3.5 Appreciating nature’s changes and the present moment

Sachiko: In 2020, the Japanese government declared the state of emergency due to Coronavirus for the first time, so we had to close the ryokan at the end of March/beginning of April. It was a time of great uncertainty and worry, we did not know when we could open again and when the guests would come back, although it was one of the best times for visiting us. In spring, the nature in the forest garden is really vibrant, you can feel the new life everywhere: in the grass, in the buds, the insects that are flying around, you can feel the warmth of the sunlight on your skin again after many cold winter days… Even if the ryokan was closed, we were working on a project called “Stay home with Beniya Mukayu Team” and one morning, during a video-making session on the terrace facing the forest garden, I suddenly felt deeply inside myself the vibrancy of the surrounding nature and thought: “Look, it’s a perfect spring day despite the Coronavirus. It’s a shame that we do not have guests enjoying it too!”

The spirit of Japanese hospitality is based on our sensitivity towards nature. As you wrote:

Japanese also make note of twenty-four very short seasons, known as 24 sekki 節季, some lasting only a few days. Because of the brevity, the observer has to pay close attention or will miss out. (page 111-112)

So I felt sad that the value of the ephemeral beauty of that short season was passing away without being noticed by any guests. After the video-making session, I went to Wakamurasaki suite room. The mountain sakura was in bloom. I sat on one of the armchairs in the bamboo veranda and contemplate it.  Facing the sakura tree in bloom, I tuned in with the new life that was pushing to emerge and felt rejuvenated. It made it easier for me to accept the pandemic. Thanks to nature, I felt calm. To me, nature is always a source of peace of mind, even in difficult times. Scott, did you have any similar experience?

Scott: When I’m lucky, and I try hard to be lucky, this happens often, yes.  I live part of each year in a village of three hundred people deep in the Glarus Alps of Switzerland.  No cars, seven farms, lots of cows on hiking paths in three seasons, winter of snow as high as two meters.  Storms, rain, clear skies, the air is clean, and you can see birds and hear the sound of brooks.  Otherwise, I live in a city and when I’m stressed, I try to recall what I see in the mountains, which of course has a calming effect.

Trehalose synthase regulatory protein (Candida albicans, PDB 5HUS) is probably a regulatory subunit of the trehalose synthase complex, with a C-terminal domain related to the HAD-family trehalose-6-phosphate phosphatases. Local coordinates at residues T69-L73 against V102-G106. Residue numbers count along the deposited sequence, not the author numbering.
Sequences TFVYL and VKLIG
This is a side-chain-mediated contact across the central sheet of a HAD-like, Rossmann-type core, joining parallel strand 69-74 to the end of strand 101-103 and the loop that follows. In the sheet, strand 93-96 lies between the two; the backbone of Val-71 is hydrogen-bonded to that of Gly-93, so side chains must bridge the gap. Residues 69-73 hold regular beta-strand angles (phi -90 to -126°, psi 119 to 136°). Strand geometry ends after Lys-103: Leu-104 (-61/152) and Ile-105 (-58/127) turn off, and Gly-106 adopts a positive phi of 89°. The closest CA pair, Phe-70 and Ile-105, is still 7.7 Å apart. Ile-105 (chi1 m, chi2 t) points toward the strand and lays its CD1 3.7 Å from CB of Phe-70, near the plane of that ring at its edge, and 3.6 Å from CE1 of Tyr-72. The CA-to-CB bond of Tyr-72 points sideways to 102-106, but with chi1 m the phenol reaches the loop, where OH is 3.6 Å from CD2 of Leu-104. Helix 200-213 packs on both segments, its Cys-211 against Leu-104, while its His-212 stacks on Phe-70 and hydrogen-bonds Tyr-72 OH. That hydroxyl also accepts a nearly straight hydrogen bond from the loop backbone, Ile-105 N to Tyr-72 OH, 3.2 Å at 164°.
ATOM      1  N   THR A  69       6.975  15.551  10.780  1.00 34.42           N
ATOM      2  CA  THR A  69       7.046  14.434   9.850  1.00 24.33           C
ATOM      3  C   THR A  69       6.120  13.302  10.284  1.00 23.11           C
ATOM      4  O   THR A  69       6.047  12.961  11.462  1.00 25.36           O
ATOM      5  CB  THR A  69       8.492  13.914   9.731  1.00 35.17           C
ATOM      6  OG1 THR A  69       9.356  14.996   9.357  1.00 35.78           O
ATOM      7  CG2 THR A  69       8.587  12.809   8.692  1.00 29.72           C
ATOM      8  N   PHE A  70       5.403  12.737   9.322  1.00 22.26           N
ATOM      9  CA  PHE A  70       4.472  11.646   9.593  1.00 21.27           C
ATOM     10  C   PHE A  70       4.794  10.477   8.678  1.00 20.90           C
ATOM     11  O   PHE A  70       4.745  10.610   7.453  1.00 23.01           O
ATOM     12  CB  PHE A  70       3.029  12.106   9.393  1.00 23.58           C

Sachiko: Going back to your book, I especially like your idea that

Take the time to do something with nature—anything—that involves interacting with what you see and hear. It could be watching birds and learning their calls, or getting to know the types of trees in your neighborhood. Allow nature to become part of your vocabulary, and you’re going to find that the human voice is only one source of stimulation, and not the most powerful one by any means. (page 112)

This is also what we do at Beniya Mukayu. We encourage our guests to notice the nature around to become more aware of the present. That is why in each room there are two little books illustrating the nature around Beniya Mukayu. One focuses on the seasonal flowers and natural plants that one sees outdoor as well as indoor, in the rooms and in the lobby; the other is about what guest can see when taking a stroll in our forest garden: trees, mosses, flowers. I think this is unique to Beniya Mukayu. I have never heard about anything similar in other ryokan or hotels in Japan… I really cherish these two little books, because if you know the names of the flowers, plants, trees and mosses, it’s easier to befriend them, isn’t it? Scott, how do you think this idea as a psychologist? If we know the name of trees, plants or flowers, we could feel the nature closer like friends?

Scott: Absolutely!  It’s a way of pretending to organize one’s life, and can create a real sense of belonging.  It’s like naming things in your house.  By naming tress, plants, and flowers, we can feel more at home in their world, more like a guest of nature rather than its master.  It’s to show respect.  If the pandemic has taught us anything, it’s that we must respect and protect nature.  Nature is in charge.  If you don’t accept and name nature’s authority, you’ll be very sorry because nature always wins. I can see how your background as an elementary school teacher is reflected in the two books, because in a way, teaching the guests about the nature is a little bit like taking a class of children for a lesson in a park and ask them: “Who is going to tell me the name of that bird?”